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Source contributions to the size and composition distribution of urban particulate air pollution

Citation

Kleeman, Michael John (1999) Source contributions to the size and composition distribution of urban particulate air pollution. Dissertation (Ph.D.), California Institute of Technology. http://resolver.caltech.edu/CaltechETD:etd-02082008-161931

Abstract

A mechanistic air quality model is developed that represents the atmospheric aerosol as a source-oriented external mixture of particles. A source-oriented external mixture is created when particles are released to the atmosphere from sources having distinctly different particle size and composition distributions. These particles evolve separately in the atmosphere while interacting with a common gas phase distribution of pollutants. The model represents advection, turbulent diffusion, gas-phase photochemistry, diffusion of reactants and products to and from the particles, aerosol thermodynamics, heterogeneous chemical reactions within fogs, and dry deposition. Calculations track individual particles from specific sources and then quantify the contribution which each source makes to the size and composition distribution of ambient suspended particulate matter at downwind receptor sites. Model results that simulate the August 28, 1987, episode of the Southern California Air Quality Study (SCAQS) experiments show that hygroscopic background particles advected into the Los Angeles area are transformed significantly by secondary chemical reactions in the urban atmosphere in a way that shapes the largest peak in the ambient fine particle (PM2.5) size distribution. Source contributions from more than 50 separate types of primary particle emissions sources also are revealed through a new technique for displaying model outputs.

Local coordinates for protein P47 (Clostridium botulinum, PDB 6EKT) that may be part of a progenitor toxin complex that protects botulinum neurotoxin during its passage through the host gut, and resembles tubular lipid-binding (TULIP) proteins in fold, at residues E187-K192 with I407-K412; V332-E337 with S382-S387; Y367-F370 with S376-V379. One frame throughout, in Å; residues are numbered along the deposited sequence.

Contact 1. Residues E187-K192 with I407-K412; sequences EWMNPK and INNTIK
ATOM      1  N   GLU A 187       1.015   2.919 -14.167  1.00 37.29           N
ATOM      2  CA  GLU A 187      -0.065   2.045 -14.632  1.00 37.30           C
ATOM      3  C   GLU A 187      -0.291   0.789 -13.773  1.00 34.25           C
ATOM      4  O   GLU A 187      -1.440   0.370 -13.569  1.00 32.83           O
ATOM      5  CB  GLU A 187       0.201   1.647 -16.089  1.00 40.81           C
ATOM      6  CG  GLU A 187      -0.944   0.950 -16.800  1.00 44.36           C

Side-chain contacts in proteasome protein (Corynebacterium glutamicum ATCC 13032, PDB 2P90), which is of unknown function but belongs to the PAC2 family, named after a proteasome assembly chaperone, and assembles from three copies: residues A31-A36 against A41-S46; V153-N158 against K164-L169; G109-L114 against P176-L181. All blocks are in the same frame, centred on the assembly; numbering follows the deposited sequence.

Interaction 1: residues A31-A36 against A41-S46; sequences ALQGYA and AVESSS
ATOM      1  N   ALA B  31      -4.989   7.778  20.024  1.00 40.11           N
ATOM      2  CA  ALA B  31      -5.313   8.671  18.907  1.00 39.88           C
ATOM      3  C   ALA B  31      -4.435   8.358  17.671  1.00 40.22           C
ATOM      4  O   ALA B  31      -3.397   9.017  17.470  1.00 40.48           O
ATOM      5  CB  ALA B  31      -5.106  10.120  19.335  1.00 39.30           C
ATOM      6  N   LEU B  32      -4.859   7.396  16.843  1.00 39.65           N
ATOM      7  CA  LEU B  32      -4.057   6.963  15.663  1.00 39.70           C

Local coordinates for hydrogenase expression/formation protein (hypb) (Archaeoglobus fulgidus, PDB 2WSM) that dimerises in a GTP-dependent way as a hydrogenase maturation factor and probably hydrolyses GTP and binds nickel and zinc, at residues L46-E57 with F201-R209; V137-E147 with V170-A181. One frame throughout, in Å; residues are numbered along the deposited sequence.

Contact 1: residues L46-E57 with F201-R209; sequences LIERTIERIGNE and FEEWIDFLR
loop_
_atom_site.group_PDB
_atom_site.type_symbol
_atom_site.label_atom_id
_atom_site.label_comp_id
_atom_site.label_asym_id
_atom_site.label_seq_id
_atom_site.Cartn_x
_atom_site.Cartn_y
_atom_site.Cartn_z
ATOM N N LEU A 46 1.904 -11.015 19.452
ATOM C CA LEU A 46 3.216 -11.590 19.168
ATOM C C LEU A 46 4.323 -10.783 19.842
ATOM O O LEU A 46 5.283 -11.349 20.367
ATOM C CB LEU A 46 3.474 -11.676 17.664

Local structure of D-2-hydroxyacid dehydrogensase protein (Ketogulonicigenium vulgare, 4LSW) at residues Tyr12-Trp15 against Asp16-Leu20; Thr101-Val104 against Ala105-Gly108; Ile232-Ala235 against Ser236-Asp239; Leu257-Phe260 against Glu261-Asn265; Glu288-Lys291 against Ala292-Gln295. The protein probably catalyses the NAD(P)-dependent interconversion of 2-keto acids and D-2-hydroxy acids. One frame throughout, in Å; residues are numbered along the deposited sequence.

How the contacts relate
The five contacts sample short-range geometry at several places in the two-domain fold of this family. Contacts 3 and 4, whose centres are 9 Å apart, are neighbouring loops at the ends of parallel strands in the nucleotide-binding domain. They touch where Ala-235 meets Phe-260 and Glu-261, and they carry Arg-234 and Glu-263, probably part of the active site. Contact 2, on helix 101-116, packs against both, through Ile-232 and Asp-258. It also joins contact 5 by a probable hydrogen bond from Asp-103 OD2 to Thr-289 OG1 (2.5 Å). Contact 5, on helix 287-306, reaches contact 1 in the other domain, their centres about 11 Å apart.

The air quality model is used to calculate the effects that alternative specific emissions control measures would have on air quality. Calculations show that a control plan which combines nearly all available emissions reduction techniques for gas- and particle-phase pollutants could have cut atmospheric fine particle (PM2.5) concentrations approximately in half at Claremont, CA, on August 28, 1987, in the absence of any other changes.

Source tests are conducted to measure the size and chemical composition distribution of particles released from diesel vehicles, catalyst-equipped gasoline-powered vehicles, non-catalyst-equipped gasoline vehicles, meat cooking, wood burning, and cigarette smoke. These improved emissions data are combined with the air quality model, which then is used to determine the source origin of particulate matter in the Southern California atmosphere during field experiments conducted for purposes of model evaluation in September, 1996.

Item Type:Thesis (Dissertation (Ph.D.))
Degree Grantor:California Institute of Technology
Major Option:Environmental Science and Engineering
Thesis Availability:Restricted to Caltech community only
Thesis Committee:
  • Cass, Glen Rowan (chair)
Defense Date:5 October 1998
Record Number:CaltechETD:etd-02082008-161931
Persistent URL:http://resolver.caltech.edu/CaltechETD:etd-02082008-161931
Default Usage Policy:No commercial reproduction, distribution, display or performance rights in this work are provided.
ID Code:563
Collection:CaltechTHESIS
Deposited By: Imported from ETD-db
Deposited On:20 Feb 2008
Last Modified:26 Dec 2012 02:30

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